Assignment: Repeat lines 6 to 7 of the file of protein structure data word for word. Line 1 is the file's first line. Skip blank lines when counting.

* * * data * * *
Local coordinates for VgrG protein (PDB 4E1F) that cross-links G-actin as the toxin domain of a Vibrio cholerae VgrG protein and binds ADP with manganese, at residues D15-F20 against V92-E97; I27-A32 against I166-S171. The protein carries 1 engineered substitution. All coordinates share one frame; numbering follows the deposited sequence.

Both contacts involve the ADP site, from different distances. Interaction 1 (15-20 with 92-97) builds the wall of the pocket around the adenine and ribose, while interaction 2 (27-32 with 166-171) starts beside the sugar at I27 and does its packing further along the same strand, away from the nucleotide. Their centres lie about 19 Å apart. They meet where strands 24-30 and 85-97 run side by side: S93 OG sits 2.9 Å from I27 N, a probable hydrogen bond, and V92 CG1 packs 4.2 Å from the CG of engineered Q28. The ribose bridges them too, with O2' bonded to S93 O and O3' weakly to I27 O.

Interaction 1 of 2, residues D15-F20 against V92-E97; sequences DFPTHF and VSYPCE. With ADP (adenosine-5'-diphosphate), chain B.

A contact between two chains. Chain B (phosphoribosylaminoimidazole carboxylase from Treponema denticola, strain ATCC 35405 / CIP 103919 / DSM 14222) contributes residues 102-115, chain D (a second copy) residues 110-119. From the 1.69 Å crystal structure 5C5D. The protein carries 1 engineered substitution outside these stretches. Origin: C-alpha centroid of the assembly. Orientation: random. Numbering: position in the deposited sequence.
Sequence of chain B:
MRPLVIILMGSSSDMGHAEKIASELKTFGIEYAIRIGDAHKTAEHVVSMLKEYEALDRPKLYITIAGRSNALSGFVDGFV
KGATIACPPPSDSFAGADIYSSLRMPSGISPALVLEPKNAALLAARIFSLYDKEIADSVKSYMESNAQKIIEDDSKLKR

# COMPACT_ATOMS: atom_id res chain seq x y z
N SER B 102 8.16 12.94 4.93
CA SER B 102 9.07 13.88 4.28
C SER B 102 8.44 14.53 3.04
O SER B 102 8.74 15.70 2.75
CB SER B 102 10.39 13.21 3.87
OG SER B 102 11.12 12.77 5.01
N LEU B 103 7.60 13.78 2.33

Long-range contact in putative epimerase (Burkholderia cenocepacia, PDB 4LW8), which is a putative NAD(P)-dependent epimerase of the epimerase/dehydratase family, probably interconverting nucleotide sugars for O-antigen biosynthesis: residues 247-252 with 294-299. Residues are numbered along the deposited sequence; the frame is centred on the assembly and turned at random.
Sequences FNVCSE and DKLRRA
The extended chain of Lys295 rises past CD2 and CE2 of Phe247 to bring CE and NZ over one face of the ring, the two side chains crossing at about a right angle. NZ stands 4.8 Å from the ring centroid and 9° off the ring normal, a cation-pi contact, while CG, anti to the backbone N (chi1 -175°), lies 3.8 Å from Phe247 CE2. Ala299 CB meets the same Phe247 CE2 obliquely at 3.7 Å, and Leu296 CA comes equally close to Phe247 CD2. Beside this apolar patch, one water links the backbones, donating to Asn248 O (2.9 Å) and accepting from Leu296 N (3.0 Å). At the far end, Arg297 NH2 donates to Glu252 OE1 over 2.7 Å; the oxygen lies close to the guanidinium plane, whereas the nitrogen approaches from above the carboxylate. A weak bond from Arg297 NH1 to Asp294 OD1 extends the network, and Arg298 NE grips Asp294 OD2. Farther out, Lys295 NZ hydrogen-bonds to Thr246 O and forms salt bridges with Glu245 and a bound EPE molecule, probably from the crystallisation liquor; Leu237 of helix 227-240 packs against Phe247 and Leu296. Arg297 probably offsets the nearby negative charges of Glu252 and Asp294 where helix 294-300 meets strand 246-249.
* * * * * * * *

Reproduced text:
MRPLVIILMGSSSDMGHAEKIASELKTFGIEYAIRIGDAHKTAEHVVSMLKEYEALDRPKLYITIAGRSNALSGFVDGFV
KGATIACPPPSDSFAGADIYSSLRMPSGISPALVLEPKNAALLAARIFSLYDKEIADSVKSYMESNAQKIIEDDSKLKR